Wishing, But Not Hearing

This long quote.  It’s a thank you to someone for their endurance under depression.  It captures the place well.

I suffered in dysphoria for 50 years, and one of its horrible side effects was depression.  Staying alive was a pretty big achievement. And yet there are people in my life who communicate something to me very different than this quote…or just don’t speak at all.

The words spoken are awful to read (at least I am spared them being given face to face)…but the silence is the worst.  Looming, frozen, hot hell…where there used to be the core and comfort of my heart.

If you know someone in your life who wrestles with despair, and gets up alive everyday?  Say something like the below to them…it will mean the world.

“I am so unbelievably proud of you. Every day you get out of bed even though all you want to do is stay under the covers. Every day you take a shower, you get dressed, you put food in your body, and you leave the safety of your home for the chaos of this world.To me that’s an act of profound bravery. You are choosing to live and try despite your tiredness, hopelessness, and brokenness. You cling to the light instead of the dark. You leave your comfort zone every day for the unknown.

I’m proud of you. I hope you are proud of you. I hope you know how those seemingly little acts of courage are really the greatest moments of bravery. I hope that you will continue to rise each day and live your life.

Thank you for living. Thank you for staying. Thank you for fighting. Thank you for trying. Thank you for being in this world with me. Thank you for holding on when you want to let go. Thank you for trusting in tomorrow.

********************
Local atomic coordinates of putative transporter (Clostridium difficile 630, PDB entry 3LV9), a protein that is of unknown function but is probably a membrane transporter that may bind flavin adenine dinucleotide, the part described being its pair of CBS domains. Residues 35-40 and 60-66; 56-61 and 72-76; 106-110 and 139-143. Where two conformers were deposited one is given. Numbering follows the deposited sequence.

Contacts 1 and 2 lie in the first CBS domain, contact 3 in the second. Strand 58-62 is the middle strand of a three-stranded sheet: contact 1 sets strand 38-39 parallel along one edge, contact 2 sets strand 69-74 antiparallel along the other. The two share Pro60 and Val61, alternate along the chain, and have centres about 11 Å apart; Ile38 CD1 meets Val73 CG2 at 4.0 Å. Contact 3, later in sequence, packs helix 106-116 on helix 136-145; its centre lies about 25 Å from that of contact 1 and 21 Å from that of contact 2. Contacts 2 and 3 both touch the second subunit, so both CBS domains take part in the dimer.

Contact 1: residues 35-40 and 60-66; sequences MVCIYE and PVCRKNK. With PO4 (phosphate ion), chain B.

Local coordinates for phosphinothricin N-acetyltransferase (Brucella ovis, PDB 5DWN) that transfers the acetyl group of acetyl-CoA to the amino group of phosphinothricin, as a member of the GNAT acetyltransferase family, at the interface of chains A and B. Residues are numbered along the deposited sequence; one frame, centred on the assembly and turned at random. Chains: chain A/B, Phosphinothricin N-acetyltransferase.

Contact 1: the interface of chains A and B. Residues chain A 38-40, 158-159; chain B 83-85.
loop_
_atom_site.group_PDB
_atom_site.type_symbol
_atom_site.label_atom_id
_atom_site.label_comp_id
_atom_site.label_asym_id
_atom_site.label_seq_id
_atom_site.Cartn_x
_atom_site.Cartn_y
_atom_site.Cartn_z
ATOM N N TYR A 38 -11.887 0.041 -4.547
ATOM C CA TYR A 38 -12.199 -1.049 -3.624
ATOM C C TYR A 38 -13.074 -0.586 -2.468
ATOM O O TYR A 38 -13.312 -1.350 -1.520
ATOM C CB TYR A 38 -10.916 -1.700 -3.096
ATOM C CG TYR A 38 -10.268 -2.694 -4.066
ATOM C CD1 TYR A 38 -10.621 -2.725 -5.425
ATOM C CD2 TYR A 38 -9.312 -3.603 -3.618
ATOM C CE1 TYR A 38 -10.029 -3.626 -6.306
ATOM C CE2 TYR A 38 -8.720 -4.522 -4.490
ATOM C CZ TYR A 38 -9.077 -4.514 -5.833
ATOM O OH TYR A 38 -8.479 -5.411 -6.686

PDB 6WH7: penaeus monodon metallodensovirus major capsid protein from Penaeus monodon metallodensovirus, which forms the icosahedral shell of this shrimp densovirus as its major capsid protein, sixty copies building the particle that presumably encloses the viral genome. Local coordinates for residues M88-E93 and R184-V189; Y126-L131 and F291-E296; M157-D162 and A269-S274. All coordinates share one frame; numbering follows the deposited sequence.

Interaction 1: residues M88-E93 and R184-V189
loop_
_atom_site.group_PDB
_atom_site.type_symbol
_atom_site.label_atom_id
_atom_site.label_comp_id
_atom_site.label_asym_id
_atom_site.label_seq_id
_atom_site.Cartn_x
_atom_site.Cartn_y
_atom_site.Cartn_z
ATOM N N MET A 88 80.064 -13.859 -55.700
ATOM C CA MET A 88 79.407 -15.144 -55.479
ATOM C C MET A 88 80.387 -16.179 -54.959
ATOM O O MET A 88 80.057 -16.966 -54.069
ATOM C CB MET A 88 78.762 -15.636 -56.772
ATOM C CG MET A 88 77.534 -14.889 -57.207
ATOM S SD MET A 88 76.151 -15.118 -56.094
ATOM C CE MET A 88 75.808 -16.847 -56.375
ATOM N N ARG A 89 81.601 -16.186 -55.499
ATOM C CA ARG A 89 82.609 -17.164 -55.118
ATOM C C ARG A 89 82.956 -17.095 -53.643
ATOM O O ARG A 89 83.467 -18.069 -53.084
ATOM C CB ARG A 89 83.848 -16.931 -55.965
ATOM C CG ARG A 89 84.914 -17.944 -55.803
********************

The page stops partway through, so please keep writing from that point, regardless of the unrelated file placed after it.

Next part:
Thank you.
Thank you.
Thank you.
Thank you.
Thank you.
Thank you.
Thank you.

I am so proud of you. These words cannot explain the depths of gratefulness I feel for your life. I pray that you would always rise just as the sun does every morning in the blue sky.

With a whole lot of love,



2 thoughts on “Wishing, But Not Hearing

  1. This may not be the intention of this post, however I must address Becca. Dear Becca, I am proud of you for asking others to limit attacking behavior that triggers PTSD symptoms. When you stand your ground and yell out powerful words of cease and desist. In the terrifying moments when the yelling didn’t stop it in time and the world begins to shake and spin and sour, I am proud of you for recognizing when you should be afraid of yourself and your own behavior. Last weekend, when all you wanted to do was be strong and save face, you put all the danger in a plastic bag and gave to Homeslice to carry in. It was handled with grace and sane behavior so as to not allow the anxiety contagion to get on him. I am proud of you for making it known to the aggressor just how close to the edge you’d gone. I am proud of you for your commitment to yourself and those who love you, like Charissa, to share the weakness and blackness that was invalidated and you were taught to hide. You’ve no place in your life for shame of stigma. Rather you admit your quirks and your need for the therapist. This week when she asked you the normal questions including self harm behaviors? suicidal thoughts? you answered honestly and said yes. However, by the day you were in her office the thoughts were gone. Sure, it was the first time in a year you’d felt that bad. Except, you did not judge yourself and make the spiral worth. There was no self hatred there. No criticism. Awareness. Acceptance. Gratitude for God. Becca, I’m proud of you for sharing this.

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